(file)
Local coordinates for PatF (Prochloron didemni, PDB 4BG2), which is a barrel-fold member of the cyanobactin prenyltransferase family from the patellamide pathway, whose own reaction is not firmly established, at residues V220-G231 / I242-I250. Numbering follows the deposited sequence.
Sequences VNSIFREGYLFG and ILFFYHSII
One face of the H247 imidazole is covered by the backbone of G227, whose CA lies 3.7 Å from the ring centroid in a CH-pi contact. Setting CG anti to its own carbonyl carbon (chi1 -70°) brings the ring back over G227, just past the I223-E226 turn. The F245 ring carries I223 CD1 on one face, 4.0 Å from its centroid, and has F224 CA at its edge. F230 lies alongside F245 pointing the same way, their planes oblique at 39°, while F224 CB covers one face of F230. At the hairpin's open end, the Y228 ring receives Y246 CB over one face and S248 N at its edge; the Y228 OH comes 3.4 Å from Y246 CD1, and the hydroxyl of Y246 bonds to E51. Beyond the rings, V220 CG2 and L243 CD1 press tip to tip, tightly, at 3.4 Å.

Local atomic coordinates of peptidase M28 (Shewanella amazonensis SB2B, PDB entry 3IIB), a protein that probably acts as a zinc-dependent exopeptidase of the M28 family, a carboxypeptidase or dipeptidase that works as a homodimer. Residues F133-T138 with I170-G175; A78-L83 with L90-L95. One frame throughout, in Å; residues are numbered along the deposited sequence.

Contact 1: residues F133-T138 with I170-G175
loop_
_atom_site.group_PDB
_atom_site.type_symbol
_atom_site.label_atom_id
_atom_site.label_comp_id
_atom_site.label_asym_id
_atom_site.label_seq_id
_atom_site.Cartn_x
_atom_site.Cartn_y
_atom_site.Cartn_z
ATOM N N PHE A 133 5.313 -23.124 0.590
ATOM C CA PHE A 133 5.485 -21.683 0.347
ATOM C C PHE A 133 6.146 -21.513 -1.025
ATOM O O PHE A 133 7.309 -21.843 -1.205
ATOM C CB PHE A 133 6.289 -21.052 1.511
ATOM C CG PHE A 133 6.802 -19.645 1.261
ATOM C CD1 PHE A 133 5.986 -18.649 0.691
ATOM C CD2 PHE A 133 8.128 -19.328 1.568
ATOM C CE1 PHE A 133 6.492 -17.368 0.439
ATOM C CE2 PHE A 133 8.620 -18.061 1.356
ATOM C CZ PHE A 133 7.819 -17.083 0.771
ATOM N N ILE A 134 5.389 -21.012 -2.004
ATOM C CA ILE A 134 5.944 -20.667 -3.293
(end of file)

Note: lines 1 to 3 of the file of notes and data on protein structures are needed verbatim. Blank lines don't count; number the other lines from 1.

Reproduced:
Local coordinates for PatF (Prochloron didemni, PDB 4BG2), which is a barrel-fold member of the cyanobactin prenyltransferase family from the patellamide pathway, whose own reaction is not firmly established, at residues V220-G231 / I242-I250. Numbering follows the deposited sequence.
Sequences VNSIFREGYLFG and ILFFYHSII
One face of the H247 imidazole is covered by the backbone of G227, whose CA lies 3.7 Å from the ring centroid in a CH-pi contact. Setting CG anti to its own carbonyl carbon (chi1 -70°) brings the ring back over G227, just past the I223-E226 turn. The F245 ring carries I223 CD1 on one face, 4.0 Å from its centroid, and has F224 CA at its edge. F230 lies alongside F245 pointing the same way, their planes oblique at 39°, while F224 CB covers one face of F230. At the hairpin's open end, the Y228 ring receives Y246 CB over one face and S248 N at its edge; the Y228 OH comes 3.4 Å from Y246 CD1, and the hydroxyl of Y246 bonds to E51. Beyond the rings, V220 CG2 and L243 CD1 press tip to tip, tightly, at 3.4 Å.